In the first place, the company has the advantage of time, said NHA executive vice president and chief operating officer Nancy Daniels.

"These four patents are much more recent than most of the patents that were claimed against us," she said in an interview with ATM Marketplace.

In the second place, Daniels believes that the Nautilus Hyosung ATM patents inherently have more substance than Diebold's.

"[They are], in fact, what I would call true intellectual property violations, where there's not a lot of prior art," she said "Based on our research, there is a substantial body of prior art that is associated with the Diebold claims. ... I'm not a lawyer, but my opinion is that there will be an opportunity for several of the patents that Diebold has claimed to be dismissed on the basis of prior art."

Even so, Daniels said, given Diebold's assertion that Hyosung has committed no fewer than 105 individual violations of its six contested patents, it's likely that at least some of the claims will stand.

ITC findings still a year away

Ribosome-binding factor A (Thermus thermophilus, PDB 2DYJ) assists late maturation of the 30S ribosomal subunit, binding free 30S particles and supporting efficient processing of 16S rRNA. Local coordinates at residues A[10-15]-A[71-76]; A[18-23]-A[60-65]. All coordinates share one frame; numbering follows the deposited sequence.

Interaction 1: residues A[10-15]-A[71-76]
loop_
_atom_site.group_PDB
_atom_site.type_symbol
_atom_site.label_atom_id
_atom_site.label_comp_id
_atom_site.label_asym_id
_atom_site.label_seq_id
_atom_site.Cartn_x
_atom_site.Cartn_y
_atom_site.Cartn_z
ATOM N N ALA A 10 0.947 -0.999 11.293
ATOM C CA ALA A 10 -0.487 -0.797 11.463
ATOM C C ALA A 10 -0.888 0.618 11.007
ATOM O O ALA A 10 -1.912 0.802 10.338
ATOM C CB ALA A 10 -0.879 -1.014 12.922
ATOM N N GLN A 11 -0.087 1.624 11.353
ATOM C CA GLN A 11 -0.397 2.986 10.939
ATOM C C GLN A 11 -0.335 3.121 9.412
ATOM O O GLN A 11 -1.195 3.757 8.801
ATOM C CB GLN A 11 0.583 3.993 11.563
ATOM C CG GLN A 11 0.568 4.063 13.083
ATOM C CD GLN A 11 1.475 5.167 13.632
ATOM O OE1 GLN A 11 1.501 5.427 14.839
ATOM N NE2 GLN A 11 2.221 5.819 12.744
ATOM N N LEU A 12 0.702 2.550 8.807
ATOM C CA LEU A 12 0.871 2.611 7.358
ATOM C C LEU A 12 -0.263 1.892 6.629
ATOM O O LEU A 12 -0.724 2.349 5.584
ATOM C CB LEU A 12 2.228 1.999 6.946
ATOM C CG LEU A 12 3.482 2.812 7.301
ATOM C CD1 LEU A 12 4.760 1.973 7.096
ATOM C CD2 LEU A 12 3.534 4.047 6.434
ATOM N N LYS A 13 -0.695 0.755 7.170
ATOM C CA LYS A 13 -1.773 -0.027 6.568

The companies will make formal arguments before the ITC in late August; by late September, they can expect an initial determination by the commission as to the viability of the Diebold claims. 

A final review period will follow, and the ITC will then issue its final ruling on Diebold's requested import ban on March 20. The ITC ruling would be final — the commission's process does not allow for appeal.

The ITC steps for Nautilus Hyosung claims against Diebold will parallel those of the Diebold case against Nautilus Hyosung — the timetable would simply move down the calendar four months, since Hyosung's request was filed four months after Diebold's. A final decision on Hyosung's request for an exclusion order banning the import of Diebold products would most likely come in September 2017, Daniels said. However, she added, "Most cases are settled well before you get to the end."